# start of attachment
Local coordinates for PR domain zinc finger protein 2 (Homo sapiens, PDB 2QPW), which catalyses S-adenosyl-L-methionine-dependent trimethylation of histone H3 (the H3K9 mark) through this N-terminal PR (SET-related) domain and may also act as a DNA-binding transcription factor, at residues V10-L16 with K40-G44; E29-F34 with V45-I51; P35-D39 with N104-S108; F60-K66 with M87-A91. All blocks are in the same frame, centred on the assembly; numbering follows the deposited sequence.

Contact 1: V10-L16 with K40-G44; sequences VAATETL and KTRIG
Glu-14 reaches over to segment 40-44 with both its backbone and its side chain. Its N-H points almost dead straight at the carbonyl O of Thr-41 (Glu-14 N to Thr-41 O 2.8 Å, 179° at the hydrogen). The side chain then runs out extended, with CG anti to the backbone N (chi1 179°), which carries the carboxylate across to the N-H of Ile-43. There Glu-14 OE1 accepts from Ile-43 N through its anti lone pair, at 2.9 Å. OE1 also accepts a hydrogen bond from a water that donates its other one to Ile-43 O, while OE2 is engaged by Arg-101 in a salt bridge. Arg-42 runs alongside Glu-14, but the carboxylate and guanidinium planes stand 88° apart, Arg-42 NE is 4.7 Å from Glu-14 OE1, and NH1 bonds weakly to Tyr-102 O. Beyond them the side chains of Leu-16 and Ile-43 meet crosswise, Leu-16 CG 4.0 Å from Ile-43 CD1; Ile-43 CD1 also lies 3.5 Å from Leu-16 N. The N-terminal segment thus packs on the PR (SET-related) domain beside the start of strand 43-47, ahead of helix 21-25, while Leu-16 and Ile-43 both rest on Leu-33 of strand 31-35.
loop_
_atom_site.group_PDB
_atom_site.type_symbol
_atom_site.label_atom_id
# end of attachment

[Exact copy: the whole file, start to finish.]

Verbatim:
Local coordinates for PR domain zinc finger protein 2 (Homo sapiens, PDB 2QPW), which catalyses S-adenosyl-L-methionine-dependent trimethylation of histone H3 (the H3K9 mark) through this N-terminal PR (SET-related) domain and may also act as a DNA-binding transcription factor, at residues V10-L16 with K40-G44; E29-F34 with V45-I51; P35-D39 with N104-S108; F60-K66 with M87-A91. All blocks are in the same frame, centred on the assembly; numbering follows the deposited sequence.

Contact 1: V10-L16 with K40-G44; sequences VAATETL and KTRIG
Glu-14 reaches over to segment 40-44 with both its backbone and its side chain. Its N-H points almost dead straight at the carbonyl O of Thr-41 (Glu-14 N to Thr-41 O 2.8 Å, 179° at the hydrogen). The side chain then runs out extended, with CG anti to the backbone N (chi1 179°), which carries the carboxylate across to the N-H of Ile-43. There Glu-14 OE1 accepts from Ile-43 N through its anti lone pair, at 2.9 Å. OE1 also accepts a hydrogen bond from a water that donates its other one to Ile-43 O, while OE2 is engaged by Arg-101 in a salt bridge. Arg-42 runs alongside Glu-14, but the carboxylate and guanidinium planes stand 88° apart, Arg-42 NE is 4.7 Å from Glu-14 OE1, and NH1 bonds weakly to Tyr-102 O. Beyond them the side chains of Leu-16 and Ile-43 meet crosswise, Leu-16 CG 4.0 Å from Ile-43 CD1; Ile-43 CD1 also lies 3.5 Å from Leu-16 N. The N-terminal segment thus packs on the PR (SET-related) domain beside the start of strand 43-47, ahead of helix 21-25, while Leu-16 and Ile-43 both rest on Leu-33 of strand 31-35.
loop_
_atom_site.group_PDB
_atom_site.type_symbol
_atom_site.label_atom_id